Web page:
It is not known whether high vitamin C intake is useful in treating cancer. The effects of vitamin C depend on how the patient is managed. An oral vitamin C dose may not raise the level of vitamin C in the blood to nearly intravenous injection levels. Some animal studies and test tubes indicate that an excess of vitamin C in the blood reduces the tumor. However, additional studies are needed to determine if high doses of intravenous vitamin C contribute to cancer treatment.

Dietary supplements of vitamin C and other antioxidants may interact with chemotherapy and radiation therapy for cancer. People undergoing cancer treatment should consult an oncologist before taking vitamin C drugs or other foods, especially at high concentrations.

Heart disease
People who eat plenty of fruits and vegetables are at a lower risk of heart disease. Since oxidative damage is one of the significant causes of heart disease, the researchers believe that the antioxidant in these foods may be partly responsible for this supplement. However, scientists are still unsure if vitamin C is present in foods or supplements and helps protect people from heart disease. It is unknown whether vitamin C contributes to the development of heart disease in those who suffer from it.

Age-related macular degeneration and cataract
Age-related macular degeneration and cataract are the two leading causes of vision loss in the elderly. Researchers do not believe that vitamin C and other antioxidants can affect the risk of age-related macular degeneration. However, research studies have shown that vitamin C, along with other nutrients, can slow the progression of age-related macular degeneration.

A large scientific study of older people with age-related macular degeneration, who was at high risk for advanced-stage atrophy, supplemented with a daily diet of 500 mg of vitamin C, 80 mg of zinc, and 400 IU of vitamin E. For about six years, 15 mg beta carotene and 2 mg of copper are less likely to reach the advanced stage of the disorder. Also, they have less vision loss than those who do not consume foods. However, people with or suffering from the disease are advised to talk to their doctor about the possibility of taking food.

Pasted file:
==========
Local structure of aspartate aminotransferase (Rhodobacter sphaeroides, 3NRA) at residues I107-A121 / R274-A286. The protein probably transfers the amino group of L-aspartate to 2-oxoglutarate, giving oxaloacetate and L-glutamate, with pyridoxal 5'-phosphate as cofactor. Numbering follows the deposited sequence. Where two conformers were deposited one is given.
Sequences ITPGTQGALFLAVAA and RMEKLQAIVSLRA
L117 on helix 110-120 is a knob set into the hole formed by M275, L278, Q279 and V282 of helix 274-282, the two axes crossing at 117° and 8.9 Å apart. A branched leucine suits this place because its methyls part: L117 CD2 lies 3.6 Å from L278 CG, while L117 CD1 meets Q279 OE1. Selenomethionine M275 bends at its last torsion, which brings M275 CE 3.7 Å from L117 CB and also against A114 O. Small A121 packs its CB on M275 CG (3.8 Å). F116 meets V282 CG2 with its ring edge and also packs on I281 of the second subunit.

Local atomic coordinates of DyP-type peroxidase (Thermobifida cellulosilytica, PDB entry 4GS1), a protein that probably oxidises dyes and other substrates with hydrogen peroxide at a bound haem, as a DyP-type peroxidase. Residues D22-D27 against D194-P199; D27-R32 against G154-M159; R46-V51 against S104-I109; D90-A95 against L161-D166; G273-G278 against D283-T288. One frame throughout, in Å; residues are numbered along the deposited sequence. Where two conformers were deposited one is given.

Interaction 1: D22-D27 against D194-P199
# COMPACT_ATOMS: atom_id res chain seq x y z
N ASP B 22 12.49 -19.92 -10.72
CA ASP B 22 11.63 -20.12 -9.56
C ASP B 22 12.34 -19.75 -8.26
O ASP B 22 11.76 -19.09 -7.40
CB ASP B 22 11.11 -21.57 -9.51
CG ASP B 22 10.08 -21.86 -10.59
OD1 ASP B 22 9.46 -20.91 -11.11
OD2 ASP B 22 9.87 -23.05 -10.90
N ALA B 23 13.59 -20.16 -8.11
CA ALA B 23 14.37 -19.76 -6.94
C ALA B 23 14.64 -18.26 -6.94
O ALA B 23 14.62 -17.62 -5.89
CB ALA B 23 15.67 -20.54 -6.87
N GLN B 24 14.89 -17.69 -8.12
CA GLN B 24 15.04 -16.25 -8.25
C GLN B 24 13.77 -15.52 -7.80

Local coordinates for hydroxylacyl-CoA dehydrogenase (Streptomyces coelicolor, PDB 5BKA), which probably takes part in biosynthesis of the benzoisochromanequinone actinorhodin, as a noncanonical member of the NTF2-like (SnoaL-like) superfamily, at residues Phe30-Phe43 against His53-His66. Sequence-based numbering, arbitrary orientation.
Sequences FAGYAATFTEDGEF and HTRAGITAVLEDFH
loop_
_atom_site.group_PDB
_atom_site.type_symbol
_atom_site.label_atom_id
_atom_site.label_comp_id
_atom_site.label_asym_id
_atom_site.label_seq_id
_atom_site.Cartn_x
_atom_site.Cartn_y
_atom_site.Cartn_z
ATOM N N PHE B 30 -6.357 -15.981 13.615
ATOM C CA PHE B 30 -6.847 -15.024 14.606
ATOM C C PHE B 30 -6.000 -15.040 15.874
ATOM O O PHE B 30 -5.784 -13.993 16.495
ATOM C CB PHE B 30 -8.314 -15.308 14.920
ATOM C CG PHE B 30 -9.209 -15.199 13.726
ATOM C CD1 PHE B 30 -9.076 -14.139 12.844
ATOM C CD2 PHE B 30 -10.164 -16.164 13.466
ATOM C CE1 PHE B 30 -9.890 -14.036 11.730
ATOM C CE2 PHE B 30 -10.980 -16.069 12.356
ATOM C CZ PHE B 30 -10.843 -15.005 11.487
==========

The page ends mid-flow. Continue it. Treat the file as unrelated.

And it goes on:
It is not clear what the relationship between vitamin C and cataract is. Some studies suggest that people who eat high amounts of vitamin C are at a lower risk of cataract. However, further studies are needed to elucidate this supplement and determine if vitamin C supplements affect cataract risk.

Common cold
While vitamin C has long been a popular remedy for the common cold, research studies show that vitamin C supplementation in most people does not reduce the risk of catching a cold. However, those who take vitamin C supplements regularly may experience colds of slightly shorter duration or somewhat milder symptoms of bronchitis. Taking vitamin C supplements doesn't seem to be helpful once cold symptoms begin, either.

Can Vitamin C be harmful?

Intake of vitamin C is too high concentrations can cause diarrhea, nausea, and stomach cramps. In people with hemochromatosis, a disorder that causes excessive iron accumulation in the body, vitamin C in high doses could worsen excess iron and damage body tissues.

Below are the daily upper limits for vitamin C:

  • Babies up to 12 months of age Not determined
  • Children from 1 to 3 years old 400 mg
  • Children 4-8 years old 650 mg
  • Children from 9 to 13 years old 1,200 mg
  • Teens 14-18 years old 1,800 mg
  • Adults 2,000 mg 

Are there interactions with Vitamin C that I should be aware of?

Vitamin C dietary supplements can interact or interfere with the medications you take. For example:

  • Vitamin C nutritional supplements may interact with cancer treatments, such as chemotherapy and radiation therapy. It is not known for sure if vitamin C could have the unwanted effect of protecting tumor cells from cancer treatments or protect healthy tissues from damage. If you are receiving cancer treatment, talk to your healthcare provider before taking vitamin C supplements or other antioxidants, especially in high concentrations.
  • In one study, vitamin C combined with other antioxidants (such as vitamin E, selenium, and beta-carotene) reduced the cardiac protection effects of two drugs taken in combination (a statin and niacin) to control cholesterol levels. It is not known whether this interaction also occurs with other statins. Health professionals should monitor lipid levels in people taking statins and antioxidant supplements.

Last, talk to your doctor, pharmacist, and other health professionals about the dietary supplements and medications you take. They will tell you if these nutritional supplements might interact with your prescription or non-prescription drugs, or if the medications could interfere with the way your body absorbs, uses, or breaks down nutrients.